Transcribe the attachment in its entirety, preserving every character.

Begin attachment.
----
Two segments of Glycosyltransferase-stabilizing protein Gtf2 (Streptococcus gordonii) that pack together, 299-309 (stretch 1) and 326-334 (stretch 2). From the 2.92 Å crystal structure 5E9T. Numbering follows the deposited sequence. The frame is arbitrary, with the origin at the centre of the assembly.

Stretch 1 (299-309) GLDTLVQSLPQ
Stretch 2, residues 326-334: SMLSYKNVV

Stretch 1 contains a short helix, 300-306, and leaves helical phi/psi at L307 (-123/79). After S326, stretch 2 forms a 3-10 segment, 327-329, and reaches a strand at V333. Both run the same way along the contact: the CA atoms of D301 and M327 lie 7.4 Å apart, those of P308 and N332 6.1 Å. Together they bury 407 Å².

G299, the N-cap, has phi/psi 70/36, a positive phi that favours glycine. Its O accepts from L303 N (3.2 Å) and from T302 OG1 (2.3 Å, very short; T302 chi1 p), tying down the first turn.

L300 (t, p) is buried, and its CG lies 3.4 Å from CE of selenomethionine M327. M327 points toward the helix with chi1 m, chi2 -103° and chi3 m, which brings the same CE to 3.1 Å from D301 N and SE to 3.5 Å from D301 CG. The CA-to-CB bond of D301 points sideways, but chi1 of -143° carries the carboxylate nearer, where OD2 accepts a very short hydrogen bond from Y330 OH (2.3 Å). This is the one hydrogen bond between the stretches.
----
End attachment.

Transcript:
Two segments of Glycosyltransferase-stabilizing protein Gtf2 (Streptococcus gordonii) that pack together, 299-309 (stretch 1) and 326-334 (stretch 2). From the 2.92 Å crystal structure 5E9T. Numbering follows the deposited sequence. The frame is arbitrary, with the origin at the centre of the assembly.

Stretch 1 (299-309) GLDTLVQSLPQ
Stretch 2, residues 326-334: SMLSYKNVV

Stretch 1 contains a short helix, 300-306, and leaves helical phi/psi at L307 (-123/79). After S326, stretch 2 forms a 3-10 segment, 327-329, and reaches a strand at V333. Both run the same way along the contact: the CA atoms of D301 and M327 lie 7.4 Å apart, those of P308 and N332 6.1 Å. Together they bury 407 Å².

G299, the N-cap, has phi/psi 70/36, a positive phi that favours glycine. Its O accepts from L303 N (3.2 Å) and from T302 OG1 (2.3 Å, very short; T302 chi1 p), tying down the first turn.

L300 (t, p) is buried, and its CG lies 3.4 Å from CE of selenomethionine M327. M327 points toward the helix with chi1 m, chi2 -103° and chi3 m, which brings the same CE to 3.1 Å from D301 N and SE to 3.5 Å from D301 CG. The CA-to-CB bond of D301 points sideways, but chi1 of -143° carries the carboxylate nearer, where OD2 accepts a very short hydrogen bond from Y330 OH (2.3 Å). This is the one hydrogen bond between the stretches.